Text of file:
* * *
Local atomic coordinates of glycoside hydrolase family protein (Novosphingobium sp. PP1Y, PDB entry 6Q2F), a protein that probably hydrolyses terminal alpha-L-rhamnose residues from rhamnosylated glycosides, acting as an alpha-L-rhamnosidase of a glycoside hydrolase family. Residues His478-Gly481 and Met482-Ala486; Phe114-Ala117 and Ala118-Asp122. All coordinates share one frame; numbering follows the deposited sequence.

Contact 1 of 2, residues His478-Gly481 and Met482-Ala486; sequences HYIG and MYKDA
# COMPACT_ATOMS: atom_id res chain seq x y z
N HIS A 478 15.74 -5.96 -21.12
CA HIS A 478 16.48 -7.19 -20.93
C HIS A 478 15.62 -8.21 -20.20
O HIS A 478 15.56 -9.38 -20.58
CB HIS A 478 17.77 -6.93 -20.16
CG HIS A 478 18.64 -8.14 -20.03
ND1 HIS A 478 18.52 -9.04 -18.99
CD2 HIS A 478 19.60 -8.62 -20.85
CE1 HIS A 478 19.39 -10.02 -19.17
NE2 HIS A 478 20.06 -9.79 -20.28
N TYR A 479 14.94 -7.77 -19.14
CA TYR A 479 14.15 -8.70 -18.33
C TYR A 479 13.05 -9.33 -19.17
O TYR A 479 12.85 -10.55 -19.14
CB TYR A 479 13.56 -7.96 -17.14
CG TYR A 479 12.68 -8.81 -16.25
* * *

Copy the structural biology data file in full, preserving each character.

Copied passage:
Local atomic coordinates of glycoside hydrolase family protein (Novosphingobium sp. PP1Y, PDB entry 6Q2F), a protein that probably hydrolyses terminal alpha-L-rhamnose residues from rhamnosylated glycosides, acting as an alpha-L-rhamnosidase of a glycoside hydrolase family. Residues His478-Gly481 and Met482-Ala486; Phe114-Ala117 and Ala118-Asp122. All coordinates share one frame; numbering follows the deposited sequence.

Contact 1 of 2, residues His478-Gly481 and Met482-Ala486; sequences HYIG and MYKDA
# COMPACT_ATOMS: atom_id res chain seq x y z
N HIS A 478 15.74 -5.96 -21.12
CA HIS A 478 16.48 -7.19 -20.93
C HIS A 478 15.62 -8.21 -20.20
O HIS A 478 15.56 -9.38 -20.58
CB HIS A 478 17.77 -6.93 -20.16
CG HIS A 478 18.64 -8.14 -20.03
ND1 HIS A 478 18.52 -9.04 -18.99
CD2 HIS A 478 19.60 -8.62 -20.85
CE1 HIS A 478 19.39 -10.02 -19.17
NE2 HIS A 478 20.06 -9.79 -20.28
N TYR A 479 14.94 -7.77 -19.14
CA TYR A 479 14.15 -8.70 -18.33
C TYR A 479 13.05 -9.33 -19.17
O TYR A 479 12.85 -10.55 -19.14
CB TYR A 479 13.56 -7.96 -17.14
CG TYR A 479 12.68 -8.81 -16.25